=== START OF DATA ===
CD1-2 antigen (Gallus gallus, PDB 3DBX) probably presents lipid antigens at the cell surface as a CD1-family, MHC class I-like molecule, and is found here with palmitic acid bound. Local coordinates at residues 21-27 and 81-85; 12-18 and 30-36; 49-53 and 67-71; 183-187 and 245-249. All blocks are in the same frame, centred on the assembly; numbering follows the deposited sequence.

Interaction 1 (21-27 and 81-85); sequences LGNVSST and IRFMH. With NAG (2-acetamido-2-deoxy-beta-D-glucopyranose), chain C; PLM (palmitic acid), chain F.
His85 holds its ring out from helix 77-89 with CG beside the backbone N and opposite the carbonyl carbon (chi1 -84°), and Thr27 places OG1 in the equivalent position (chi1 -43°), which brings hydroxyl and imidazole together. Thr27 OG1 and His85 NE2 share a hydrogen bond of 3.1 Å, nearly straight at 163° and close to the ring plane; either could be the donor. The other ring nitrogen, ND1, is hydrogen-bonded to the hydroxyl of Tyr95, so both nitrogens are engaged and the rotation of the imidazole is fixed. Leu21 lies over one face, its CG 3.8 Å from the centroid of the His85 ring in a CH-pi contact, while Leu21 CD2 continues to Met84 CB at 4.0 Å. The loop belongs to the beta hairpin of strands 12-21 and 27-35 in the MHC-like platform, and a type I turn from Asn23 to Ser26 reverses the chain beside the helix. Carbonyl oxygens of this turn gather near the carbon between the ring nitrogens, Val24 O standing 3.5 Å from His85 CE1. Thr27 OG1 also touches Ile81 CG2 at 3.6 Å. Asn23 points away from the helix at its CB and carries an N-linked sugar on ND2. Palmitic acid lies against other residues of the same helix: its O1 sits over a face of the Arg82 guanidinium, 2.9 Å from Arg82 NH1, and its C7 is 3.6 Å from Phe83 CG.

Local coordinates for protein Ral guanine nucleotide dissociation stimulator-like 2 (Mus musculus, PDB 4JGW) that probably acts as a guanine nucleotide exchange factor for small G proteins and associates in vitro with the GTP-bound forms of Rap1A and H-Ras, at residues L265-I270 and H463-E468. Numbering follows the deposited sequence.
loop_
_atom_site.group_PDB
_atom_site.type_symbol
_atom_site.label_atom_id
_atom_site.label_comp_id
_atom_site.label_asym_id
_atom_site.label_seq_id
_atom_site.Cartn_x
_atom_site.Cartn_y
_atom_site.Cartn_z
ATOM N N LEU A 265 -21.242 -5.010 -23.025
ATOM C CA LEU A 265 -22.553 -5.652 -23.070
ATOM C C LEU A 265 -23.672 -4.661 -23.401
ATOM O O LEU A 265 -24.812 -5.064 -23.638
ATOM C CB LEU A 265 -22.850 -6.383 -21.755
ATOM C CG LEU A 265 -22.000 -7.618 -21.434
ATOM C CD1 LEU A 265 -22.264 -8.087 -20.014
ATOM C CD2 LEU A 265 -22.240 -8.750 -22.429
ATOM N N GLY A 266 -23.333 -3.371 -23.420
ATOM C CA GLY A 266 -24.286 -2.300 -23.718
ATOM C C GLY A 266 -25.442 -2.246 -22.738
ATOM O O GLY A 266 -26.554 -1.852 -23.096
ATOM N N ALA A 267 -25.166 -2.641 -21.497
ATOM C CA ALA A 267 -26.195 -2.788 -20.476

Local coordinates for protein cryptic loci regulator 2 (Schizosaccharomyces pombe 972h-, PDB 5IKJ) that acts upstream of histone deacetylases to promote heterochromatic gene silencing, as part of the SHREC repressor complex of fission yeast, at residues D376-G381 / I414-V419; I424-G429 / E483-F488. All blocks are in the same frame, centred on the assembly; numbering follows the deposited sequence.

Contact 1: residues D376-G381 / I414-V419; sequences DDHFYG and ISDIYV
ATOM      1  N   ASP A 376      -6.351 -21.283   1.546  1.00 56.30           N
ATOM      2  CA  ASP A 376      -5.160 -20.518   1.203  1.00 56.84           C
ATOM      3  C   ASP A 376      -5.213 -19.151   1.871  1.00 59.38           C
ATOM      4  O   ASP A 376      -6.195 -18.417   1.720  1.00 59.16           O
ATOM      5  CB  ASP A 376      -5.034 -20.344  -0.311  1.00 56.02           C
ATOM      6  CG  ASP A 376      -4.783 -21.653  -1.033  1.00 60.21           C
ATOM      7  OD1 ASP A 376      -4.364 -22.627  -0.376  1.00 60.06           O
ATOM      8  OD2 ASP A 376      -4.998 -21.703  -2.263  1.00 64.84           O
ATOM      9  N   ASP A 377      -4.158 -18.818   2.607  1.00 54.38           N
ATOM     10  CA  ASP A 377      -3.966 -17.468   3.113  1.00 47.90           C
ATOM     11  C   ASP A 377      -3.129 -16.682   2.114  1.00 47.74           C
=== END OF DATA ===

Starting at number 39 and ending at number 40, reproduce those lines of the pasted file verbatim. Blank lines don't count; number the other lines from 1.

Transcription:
ATOM      9  N   ASP A 377      -4.158 -18.818   2.607  1.00 54.38           N
ATOM     10  CA  ASP A 377      -3.966 -17.468   3.113  1.00 47.90           C